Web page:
I spent lunch today engaged in a spirited theological debate. The man I was at lunch with is what I would refer to as a 'Rational Christan'. He believes from scripture what makes logical sense, which for the most part puts him on fairly solid ground. For example he believes Intelligent Design over the Theory of Evolution. A rational decision based on a lifetime of study. He does not necessarily believe in a young earth. He also is on good footing when it comes to essential doctrine and his perspective on the life and work of Christ. On all that is essential we agree, and yet his belief system I would never wish to have.

It is not that he doesn't believe God capable of miracles, but he will only accept the supernatural as a last resort. For instance he believes that the story of the flood is myth. A christian myth and based on fact but a myth none the less. His view is that the flood was a catastrophic, large-scale flood limited to a specific geographical area. This event became story, story became legend, legend became myth which was handed down orally until Moses included it in his writings as an example of both the judgement and mercy of God.

Now I am one of the first to acknowledge that statements such as 'I believe the Bible is the inspired, inerrant Word of God from cover to cover' are rather far fetched. There are specific passages which, though traditionally accepted as part of the Bible, do not appear in the oldest and best manuscripts. (John 7:53-8:11 is one of the most apparent and it's lack of authenticity is noted in many of the better translations.) If anyone cares to challenge the authenticity of a passage of scripture and has a scholarly leg to stand on, I will not quibble. The difficulty arises then the entire body of Scripture is opened to scrutiny based solely on any one individual's feelings on the subject. This is what I refer to as the Rational Christian approach.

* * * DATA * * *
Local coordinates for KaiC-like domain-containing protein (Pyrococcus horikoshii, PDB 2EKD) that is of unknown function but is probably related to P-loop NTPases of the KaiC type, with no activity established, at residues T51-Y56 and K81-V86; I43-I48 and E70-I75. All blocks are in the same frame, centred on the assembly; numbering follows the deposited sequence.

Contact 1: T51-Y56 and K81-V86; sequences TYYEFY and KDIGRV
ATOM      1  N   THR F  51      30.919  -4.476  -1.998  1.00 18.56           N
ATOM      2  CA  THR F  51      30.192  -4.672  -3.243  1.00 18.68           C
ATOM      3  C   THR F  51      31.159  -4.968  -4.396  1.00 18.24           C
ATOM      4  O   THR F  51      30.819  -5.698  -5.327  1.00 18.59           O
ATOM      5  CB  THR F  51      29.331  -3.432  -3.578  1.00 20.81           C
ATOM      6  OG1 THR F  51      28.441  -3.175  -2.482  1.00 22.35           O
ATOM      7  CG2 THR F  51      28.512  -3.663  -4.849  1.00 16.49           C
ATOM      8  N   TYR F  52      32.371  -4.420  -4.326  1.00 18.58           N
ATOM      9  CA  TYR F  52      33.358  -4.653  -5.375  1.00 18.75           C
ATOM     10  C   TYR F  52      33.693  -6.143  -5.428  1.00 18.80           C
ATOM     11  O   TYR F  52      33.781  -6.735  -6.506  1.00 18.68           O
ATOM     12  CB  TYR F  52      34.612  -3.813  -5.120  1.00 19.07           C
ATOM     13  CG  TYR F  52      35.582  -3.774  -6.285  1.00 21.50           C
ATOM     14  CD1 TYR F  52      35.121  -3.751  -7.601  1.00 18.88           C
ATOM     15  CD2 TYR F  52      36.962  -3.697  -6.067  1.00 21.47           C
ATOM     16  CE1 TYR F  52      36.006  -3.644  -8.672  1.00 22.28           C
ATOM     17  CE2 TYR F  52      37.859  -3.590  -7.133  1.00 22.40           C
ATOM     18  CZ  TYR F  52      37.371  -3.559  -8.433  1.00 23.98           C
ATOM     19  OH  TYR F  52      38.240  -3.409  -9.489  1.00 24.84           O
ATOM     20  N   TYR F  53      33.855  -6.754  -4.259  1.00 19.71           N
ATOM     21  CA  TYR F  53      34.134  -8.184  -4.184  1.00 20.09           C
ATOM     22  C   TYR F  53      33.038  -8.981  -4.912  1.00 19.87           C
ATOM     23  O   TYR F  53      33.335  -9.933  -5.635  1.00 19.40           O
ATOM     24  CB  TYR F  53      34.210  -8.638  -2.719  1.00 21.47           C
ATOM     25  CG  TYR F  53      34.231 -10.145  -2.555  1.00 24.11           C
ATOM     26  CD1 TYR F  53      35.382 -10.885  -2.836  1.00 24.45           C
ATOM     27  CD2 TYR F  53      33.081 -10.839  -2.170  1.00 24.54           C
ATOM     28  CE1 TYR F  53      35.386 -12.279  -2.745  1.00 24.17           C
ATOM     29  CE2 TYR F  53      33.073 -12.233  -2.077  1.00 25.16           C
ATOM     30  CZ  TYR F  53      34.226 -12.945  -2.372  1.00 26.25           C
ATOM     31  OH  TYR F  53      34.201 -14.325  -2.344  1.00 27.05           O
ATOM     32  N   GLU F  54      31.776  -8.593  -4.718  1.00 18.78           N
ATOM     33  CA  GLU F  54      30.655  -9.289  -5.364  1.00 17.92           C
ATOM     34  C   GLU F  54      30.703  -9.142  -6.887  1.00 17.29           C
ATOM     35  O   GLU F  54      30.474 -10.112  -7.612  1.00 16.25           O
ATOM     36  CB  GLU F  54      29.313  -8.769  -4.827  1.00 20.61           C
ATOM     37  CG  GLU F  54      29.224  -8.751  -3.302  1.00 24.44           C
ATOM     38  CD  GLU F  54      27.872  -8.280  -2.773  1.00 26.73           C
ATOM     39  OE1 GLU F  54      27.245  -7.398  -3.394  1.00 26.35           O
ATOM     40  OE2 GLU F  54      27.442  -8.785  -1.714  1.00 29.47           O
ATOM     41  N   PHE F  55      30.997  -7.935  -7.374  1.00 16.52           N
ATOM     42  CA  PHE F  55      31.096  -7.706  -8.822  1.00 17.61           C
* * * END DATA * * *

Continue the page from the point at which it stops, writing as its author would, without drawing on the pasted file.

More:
According to this man's view God is a god who uses myths and folklore to convey essential truth and the entire body of scripture is reduced to the level of one of Christ's parables that must be 'taken with a grain of salt'. In the end he is left to pick and choose what he believes never knowing for sure what is Truth and what is only legend. He spoke of the many long periods of doubt he has gone through, questioning what he believes and if God exists. In the end he believes because Christianity is the only worldview that makes sense. The thing that saddens me the most is that he knows the truth - he even believes the truth - but he has never experienced the joy of being a Christian because faith and trust have been replaced with logic and reason.

Logic certainly has a place in understanding theology and the Bible. Everyone's understanding of theology will change over time, and the knowledge that comes from biblical study will often cause us to doubt what we may have always accepted as truth. This is, after all an essential part of christian growth. But to have no foundation to begin those studies on, to only accept what one can rationalize... that is to never understand the joy of simply having faith. The chief error of this belief (aside from its reckless disregard for scripture) is that he has lost the personal aspect of having a relationship with God, not just knowing about him.